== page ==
Joanne Doughty, however, finds your suggestions for Yorkshire terriers cruel and hurtful. 'The use for Yorkshire terriers is as a pet,' she maintains, going on to suggest some cruel and hurtful things to do with the Creativity column. So no more Yorkshire terriers, please. Except this additional idea from Andrew Middleton, who uses his safety pins to link together several odd socks to be hung from Canary Wharf with a roof made of empty toothpaste tubes. As ballast, he uses Irish potatoes, and the whole thing becomes a secure shelter for London's homeless rodents, security provided by the use of Yorkies as guard dogs and vacancies advertised with used light bulbs in the socks.
Michael McGinn proposes attaching safety pins to everything you possess in order to locate them, when lost, with a metal detector. He also points out how useful safety pins are for storing safety pins.
Isobel Montgomery Campbell wrote to us twice, developing and expanding on ways to be cruel to nose-pickers and lemmings. She could have saved postage by pinning her letters together. Which is exactly what Lindsay Warden did with her two pages of suggestions including a car aerial for a Dinky toy, an escargot extractor and an economic aid, to be used for pinning the green shoots of recovery above ground before they retract again.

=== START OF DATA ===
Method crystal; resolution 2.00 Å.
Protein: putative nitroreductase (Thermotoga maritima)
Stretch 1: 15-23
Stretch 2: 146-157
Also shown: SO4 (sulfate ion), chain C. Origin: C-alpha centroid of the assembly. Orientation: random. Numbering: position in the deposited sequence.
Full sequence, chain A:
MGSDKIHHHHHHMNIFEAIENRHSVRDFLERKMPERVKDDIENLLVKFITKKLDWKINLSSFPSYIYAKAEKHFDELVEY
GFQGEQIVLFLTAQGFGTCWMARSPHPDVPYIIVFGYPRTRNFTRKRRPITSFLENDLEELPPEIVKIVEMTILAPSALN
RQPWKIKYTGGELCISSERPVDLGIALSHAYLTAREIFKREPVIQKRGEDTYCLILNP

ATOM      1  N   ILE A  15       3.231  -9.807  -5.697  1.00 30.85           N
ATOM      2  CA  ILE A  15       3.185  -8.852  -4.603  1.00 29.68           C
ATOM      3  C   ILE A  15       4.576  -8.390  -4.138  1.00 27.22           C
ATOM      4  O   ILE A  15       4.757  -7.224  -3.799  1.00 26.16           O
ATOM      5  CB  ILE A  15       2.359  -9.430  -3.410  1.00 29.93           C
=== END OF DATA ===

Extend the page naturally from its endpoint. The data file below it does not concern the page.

Several readers suggested opening the safety pin to create an unsafety pin, or offering them to Group 4 as locks or handcuff fasteners. Chain mail for leprechauns (Wally Reynolds) and a jousting lance for small mammals (Rhodri Edwards) were two equally practical suggestions. Mollie Caird suggested that a number linked together would make an excellent chain of office for the mayor of a rate-capped council. G Grant, however, has sent us a cutting from the Sevenoaks Chronicle which points out that nappy pins are essential for holding the mayoral chain in place anyway.
The best suggestion of the week came from Paul Copeland who has used an open safety pin, a cork and a piece of cotton wool to create a hairdresser's chair and drying helmet for minuscule people. We omit his use of the safety pin to make an aboriginal wind instrument with a piece of cord and a Yorkshire terrier for fear of what Joanne would do with the paper if we printed it.
This week's object, by popular request, is the cardboard inside of a roll of lavatory paper. Send your ideas to Creativity, The Independent, 40 City Road, London EC1Y 2DB.Reuse content